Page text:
If you are a fan of the Seattle Seahawks like I am, you know that Head Coach Pete Carroll craves a well-balanced offense. While his quarterback Russell Wilson is a superstar in the league, he believes that an offense that isn’t one-dimensional is best. In other words, an attack that features the running and passing games equally has the most upside for consistency and success.
He’s not alone in this thinking. The champions of the National Football League annually are the teams that have great balance not only in their offense, but also with their defense and special teams.
The data is clear, being a one-dimensional football team is a losing proposition.
That same approach should be taken in business. Being one-dimensional in a professional and corporate sense is leaving a company open to perils that might prove to be devastating.
I’d like to use the football metaphor of the three components of a football team – offense, defense, and special teams – to help illustrate my point. Let’s change offense, defense, and special teams into categories that better fit your “game:” Cash Flow, Security, and Human Resources.
Cash Flow (Offense):
Every business, regardless of size or industry, is dependent on cash flow. It pays the bills and the employees; it provides means to innovate and expand; and it affords both owners and employees to live comfortable lifestyles when done correctly.
Revenue Generation is that offensive engine. In order to assure consistent cash flow, a strategic plan around revenue generation is required. And the game plans of 2019 and before are now obsolete.
Every business should have a plan to develop products and/or services that meet the needs of its clients and customers in an abnormal new normal. That means seeking out ways to enhance service and be unique.
I went to Target recently to pick up some supplies that were available for pick up outside the store only, as I was in a quarantine situation. Through their mobile app, I was able to purchase what we needed, tell them when I was leaving, and then advise them that I arrived. I was able to tell them the style and color of my car and then parked in a designated spot.
Within two minutes of my arrival, an employee came out with my purchase, checked my code through a closed window, and then dropped it into my waiting trunk. I was gone in a total of three minutes.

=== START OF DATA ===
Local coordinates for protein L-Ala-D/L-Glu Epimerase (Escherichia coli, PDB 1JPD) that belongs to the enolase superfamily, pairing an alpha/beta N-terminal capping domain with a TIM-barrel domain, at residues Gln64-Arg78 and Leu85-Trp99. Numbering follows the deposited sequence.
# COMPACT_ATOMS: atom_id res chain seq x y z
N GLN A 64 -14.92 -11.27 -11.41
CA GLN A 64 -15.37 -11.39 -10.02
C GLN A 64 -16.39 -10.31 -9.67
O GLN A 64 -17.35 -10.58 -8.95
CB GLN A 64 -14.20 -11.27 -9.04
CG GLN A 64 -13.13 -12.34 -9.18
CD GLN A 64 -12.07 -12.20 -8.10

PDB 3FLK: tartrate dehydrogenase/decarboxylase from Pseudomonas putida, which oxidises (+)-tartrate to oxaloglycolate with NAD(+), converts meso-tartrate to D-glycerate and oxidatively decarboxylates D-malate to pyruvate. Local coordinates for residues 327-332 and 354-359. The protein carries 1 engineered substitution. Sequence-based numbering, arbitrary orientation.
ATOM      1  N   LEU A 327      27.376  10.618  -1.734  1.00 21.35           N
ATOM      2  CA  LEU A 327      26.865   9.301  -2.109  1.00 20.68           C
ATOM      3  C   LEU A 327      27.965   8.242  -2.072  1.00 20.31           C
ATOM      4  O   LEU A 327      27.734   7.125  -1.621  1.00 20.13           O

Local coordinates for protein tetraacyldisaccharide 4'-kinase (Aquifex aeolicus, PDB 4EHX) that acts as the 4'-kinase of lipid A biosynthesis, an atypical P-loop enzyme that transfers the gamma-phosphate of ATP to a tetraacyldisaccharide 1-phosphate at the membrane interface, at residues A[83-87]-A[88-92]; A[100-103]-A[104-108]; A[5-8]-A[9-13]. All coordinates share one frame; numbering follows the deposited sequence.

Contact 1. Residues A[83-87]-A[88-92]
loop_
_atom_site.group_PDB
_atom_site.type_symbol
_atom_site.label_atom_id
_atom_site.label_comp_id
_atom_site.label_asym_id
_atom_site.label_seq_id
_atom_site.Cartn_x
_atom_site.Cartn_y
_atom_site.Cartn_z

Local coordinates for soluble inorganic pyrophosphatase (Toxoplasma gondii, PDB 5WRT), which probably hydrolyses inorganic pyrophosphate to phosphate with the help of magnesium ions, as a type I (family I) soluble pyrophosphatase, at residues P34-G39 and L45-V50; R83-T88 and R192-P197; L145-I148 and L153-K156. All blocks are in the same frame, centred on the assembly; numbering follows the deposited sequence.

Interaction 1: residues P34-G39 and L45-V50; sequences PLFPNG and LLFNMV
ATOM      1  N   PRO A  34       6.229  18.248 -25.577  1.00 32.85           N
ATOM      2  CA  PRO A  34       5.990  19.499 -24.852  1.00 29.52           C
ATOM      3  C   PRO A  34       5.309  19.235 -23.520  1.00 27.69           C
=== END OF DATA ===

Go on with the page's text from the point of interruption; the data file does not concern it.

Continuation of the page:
That’s what the future looks like in service.
You can be as innovative as Target; in fact, I would suggest you are nimbler and more positioned to be as creative. The cost to build mobile applications is now more affordable. Online chat on your website is now being demanded by customers. Drop off and delivery are now expected. And concierge-style, just-in-time accessibility is willing to be paid for by clients that need that help.
The new decade and beyond will demand that you be more on demand, more thoughtful, more empathetic, and more accessible. That doesn’t mean you need to work harder. In fact, you should be able to create new offerings to existing products and services that might entail a bigger investment upfront, with more profitability in the long run.
Your assignment: Figure out how your business will make money in a new way next year and beyond. Be willing to change, to be smart, and to be fast. That way, you will be creating a cash flow that can be counted on to score touchdowns.
Creating a great cash flow without the means to secure it is negligent. Just like a football team with a great offense and a terrible defense, one simply may not be able to score enough points to win a game.
The 21st century has a lot of emerging perils to consider. Here are a few that are top of mind for me:
Cyber-attacks, Fraud (both digital and non-digital), Health Crises (COVID-19 won’t be the last), Political Unrest, Social Justice Challenges, Supply Chain Disruption, Weather Events, and Privacy Concerns…
Too many small businesses overlook planning for calamity. They often think that their insurance will cover them or that they are resilient and savvy enough to deal with anything.
If the pandemic showed us anything, it’s that insurance doesn’t cover everything, and we need to be proactive rather than reactive when it comes to crisis and risk.
Your assignment: Conduct a full-blown assessment of your readiness and preparedness. Identify ways to prevent, respond to, and recover from the perils that most concern you. Purchase insurance to pay for things you can’t afford to pay and for where you have financial obligation and liability. And then set up a process to review at least quarterly.
Human Resources (Special Teams):
Your employees are the “special” in your special teams.
They are often the face of your business, even when working virtually. The stronger your team, the more effective, productive, and fun your company will be.
Here are a few things to consider for this assignment:
• Have a plan to keep your virtual employees engaged and collaborative. For many, the isolation is mentally hard. It’s important to create opportunities for both interactivity and fun.
• Have a process to continually develop your people. The best employees are those that covet learning and growing. Everyone is better when you have a more skilled team.
• Thank them more often. Your best employees should get a ton of praise. This past year has been hard on everyone, so show those that kept your business going how much you appreciate them.
Being one-dimensional is a bad strategy in football, and an even poorer one in business. By being a well-balanced “team,” you’re in a position to assure and grow cash flow and revenue, ferociously protect your property and profits, and develop your people to enhance their lives and your company.
And that means a lot of winning championships in your future!